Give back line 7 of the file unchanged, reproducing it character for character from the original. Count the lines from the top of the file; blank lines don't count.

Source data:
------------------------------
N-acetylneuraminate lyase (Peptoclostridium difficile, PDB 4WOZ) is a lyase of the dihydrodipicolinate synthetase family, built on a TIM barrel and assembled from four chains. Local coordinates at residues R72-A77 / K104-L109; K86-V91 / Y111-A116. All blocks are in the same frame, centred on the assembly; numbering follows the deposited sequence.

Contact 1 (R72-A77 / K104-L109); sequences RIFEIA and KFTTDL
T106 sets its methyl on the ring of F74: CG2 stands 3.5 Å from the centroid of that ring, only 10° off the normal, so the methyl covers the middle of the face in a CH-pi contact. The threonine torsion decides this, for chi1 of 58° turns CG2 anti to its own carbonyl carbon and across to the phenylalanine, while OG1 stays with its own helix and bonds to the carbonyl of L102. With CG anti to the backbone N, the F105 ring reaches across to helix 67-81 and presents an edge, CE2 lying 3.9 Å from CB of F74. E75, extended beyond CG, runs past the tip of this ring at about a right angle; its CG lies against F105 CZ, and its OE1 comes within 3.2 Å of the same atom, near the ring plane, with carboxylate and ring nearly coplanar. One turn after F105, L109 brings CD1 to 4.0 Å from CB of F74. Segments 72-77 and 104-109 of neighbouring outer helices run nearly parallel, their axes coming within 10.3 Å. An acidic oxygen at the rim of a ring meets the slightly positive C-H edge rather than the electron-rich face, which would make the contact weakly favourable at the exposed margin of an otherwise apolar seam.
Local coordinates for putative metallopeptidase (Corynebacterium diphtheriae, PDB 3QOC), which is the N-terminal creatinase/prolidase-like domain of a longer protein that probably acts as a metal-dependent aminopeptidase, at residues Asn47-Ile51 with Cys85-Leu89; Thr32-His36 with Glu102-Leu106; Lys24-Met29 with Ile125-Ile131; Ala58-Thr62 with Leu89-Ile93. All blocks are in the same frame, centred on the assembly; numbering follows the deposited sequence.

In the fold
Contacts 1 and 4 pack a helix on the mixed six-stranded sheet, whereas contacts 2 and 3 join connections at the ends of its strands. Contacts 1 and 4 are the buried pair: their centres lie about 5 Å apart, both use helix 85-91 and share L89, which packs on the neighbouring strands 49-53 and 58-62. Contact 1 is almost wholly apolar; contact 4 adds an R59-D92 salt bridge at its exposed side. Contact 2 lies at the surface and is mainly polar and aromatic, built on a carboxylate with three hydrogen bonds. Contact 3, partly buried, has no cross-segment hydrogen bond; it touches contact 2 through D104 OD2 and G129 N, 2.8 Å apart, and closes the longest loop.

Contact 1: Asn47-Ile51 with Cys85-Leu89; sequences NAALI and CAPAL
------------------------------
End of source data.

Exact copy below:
Contact 1: Asn47-Ile51 with Cys85-Leu89; sequences NAALI and CAPAL